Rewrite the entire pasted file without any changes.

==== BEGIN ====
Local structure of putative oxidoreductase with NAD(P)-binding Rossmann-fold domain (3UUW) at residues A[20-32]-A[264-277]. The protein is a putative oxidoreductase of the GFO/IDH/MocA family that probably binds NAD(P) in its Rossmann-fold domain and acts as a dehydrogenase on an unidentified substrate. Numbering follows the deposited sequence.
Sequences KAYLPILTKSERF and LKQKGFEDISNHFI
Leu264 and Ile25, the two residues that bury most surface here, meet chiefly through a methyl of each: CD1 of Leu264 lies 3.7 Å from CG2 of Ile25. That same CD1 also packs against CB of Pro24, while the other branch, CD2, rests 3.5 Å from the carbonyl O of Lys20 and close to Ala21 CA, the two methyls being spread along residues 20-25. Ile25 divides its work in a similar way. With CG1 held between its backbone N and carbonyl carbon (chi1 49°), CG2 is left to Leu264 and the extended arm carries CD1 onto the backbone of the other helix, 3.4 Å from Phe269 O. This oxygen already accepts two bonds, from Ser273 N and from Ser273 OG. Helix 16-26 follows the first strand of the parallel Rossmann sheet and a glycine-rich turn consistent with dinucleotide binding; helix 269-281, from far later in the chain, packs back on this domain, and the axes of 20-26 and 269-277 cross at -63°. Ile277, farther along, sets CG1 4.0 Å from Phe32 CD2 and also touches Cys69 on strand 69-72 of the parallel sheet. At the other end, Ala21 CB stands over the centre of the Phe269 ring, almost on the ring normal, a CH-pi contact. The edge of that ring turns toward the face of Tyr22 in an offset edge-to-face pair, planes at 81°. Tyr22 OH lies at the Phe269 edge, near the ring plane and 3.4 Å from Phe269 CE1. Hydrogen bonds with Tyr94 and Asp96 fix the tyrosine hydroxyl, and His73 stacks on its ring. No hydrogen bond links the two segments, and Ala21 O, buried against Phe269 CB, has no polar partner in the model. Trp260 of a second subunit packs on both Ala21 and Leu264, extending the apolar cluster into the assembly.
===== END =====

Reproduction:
Local structure of putative oxidoreductase with NAD(P)-binding Rossmann-fold domain (3UUW) at residues A[20-32]-A[264-277]. The protein is a putative oxidoreductase of the GFO/IDH/MocA family that probably binds NAD(P) in its Rossmann-fold domain and acts as a dehydrogenase on an unidentified substrate. Numbering follows the deposited sequence.
Sequences KAYLPILTKSERF and LKQKGFEDISNHFI
Leu264 and Ile25, the two residues that bury most surface here, meet chiefly through a methyl of each: CD1 of Leu264 lies 3.7 Å from CG2 of Ile25. That same CD1 also packs against CB of Pro24, while the other branch, CD2, rests 3.5 Å from the carbonyl O of Lys20 and close to Ala21 CA, the two methyls being spread along residues 20-25. Ile25 divides its work in a similar way. With CG1 held between its backbone N and carbonyl carbon (chi1 49°), CG2 is left to Leu264 and the extended arm carries CD1 onto the backbone of the other helix, 3.4 Å from Phe269 O. This oxygen already accepts two bonds, from Ser273 N and from Ser273 OG. Helix 16-26 follows the first strand of the parallel Rossmann sheet and a glycine-rich turn consistent with dinucleotide binding; helix 269-281, from far later in the chain, packs back on this domain, and the axes of 20-26 and 269-277 cross at -63°. Ile277, farther along, sets CG1 4.0 Å from Phe32 CD2 and also touches Cys69 on strand 69-72 of the parallel sheet. At the other end, Ala21 CB stands over the centre of the Phe269 ring, almost on the ring normal, a CH-pi contact. The edge of that ring turns toward the face of Tyr22 in an offset edge-to-face pair, planes at 81°. Tyr22 OH lies at the Phe269 edge, near the ring plane and 3.4 Å from Phe269 CE1. Hydrogen bonds with Tyr94 and Asp96 fix the tyrosine hydroxyl, and His73 stacks on its ring. No hydrogen bond links the two segments, and Ala21 O, buried against Phe269 CB, has no polar partner in the model. Trp260 of a second subunit packs on both Ala21 and Leu264, extending the apolar cluster into the assembly.